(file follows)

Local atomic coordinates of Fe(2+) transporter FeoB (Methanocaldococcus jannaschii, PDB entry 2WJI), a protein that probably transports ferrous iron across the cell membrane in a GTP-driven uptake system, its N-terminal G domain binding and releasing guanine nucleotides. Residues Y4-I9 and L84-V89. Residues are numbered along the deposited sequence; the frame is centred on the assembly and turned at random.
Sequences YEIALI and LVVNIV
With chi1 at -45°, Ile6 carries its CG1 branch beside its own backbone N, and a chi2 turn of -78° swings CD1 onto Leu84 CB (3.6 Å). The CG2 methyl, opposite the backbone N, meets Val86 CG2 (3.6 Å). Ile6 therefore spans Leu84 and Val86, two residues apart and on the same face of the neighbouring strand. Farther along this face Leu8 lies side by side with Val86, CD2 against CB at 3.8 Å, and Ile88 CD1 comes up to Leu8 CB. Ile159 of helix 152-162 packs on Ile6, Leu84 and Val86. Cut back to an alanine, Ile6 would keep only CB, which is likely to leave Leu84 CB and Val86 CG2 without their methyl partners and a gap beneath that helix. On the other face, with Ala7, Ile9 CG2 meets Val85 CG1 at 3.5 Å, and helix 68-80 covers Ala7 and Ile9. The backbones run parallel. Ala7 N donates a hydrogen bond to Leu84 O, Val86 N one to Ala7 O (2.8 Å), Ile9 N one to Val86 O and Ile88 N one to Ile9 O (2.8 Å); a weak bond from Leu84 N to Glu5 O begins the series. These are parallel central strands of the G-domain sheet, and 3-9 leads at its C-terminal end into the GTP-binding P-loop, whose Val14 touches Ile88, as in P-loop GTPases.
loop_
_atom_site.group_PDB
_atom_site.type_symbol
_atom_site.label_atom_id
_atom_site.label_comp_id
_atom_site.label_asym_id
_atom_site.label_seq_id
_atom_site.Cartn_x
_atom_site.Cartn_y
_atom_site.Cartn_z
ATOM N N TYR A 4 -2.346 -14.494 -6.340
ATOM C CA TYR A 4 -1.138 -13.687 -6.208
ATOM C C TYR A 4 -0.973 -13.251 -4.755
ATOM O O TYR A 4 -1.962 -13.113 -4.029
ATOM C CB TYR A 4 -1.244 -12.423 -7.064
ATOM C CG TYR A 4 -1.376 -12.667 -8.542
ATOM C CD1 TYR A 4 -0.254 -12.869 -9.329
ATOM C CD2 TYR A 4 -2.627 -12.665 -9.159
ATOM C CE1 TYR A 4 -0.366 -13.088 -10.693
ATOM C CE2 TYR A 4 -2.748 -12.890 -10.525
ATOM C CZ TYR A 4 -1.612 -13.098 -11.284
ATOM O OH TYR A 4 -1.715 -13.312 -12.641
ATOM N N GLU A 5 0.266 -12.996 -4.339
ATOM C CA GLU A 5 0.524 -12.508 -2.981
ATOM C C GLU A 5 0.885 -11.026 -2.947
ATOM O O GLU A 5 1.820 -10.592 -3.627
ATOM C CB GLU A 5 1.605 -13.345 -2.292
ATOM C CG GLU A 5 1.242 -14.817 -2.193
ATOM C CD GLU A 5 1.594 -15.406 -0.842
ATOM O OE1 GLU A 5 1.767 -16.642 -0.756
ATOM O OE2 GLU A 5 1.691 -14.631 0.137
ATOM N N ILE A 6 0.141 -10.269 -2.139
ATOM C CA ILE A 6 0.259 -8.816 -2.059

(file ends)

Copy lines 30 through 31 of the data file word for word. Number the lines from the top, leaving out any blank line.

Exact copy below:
ATOM C CB GLU A 5 1.605 -13.345 -2.292
ATOM C CG GLU A 5 1.242 -14.817 -2.193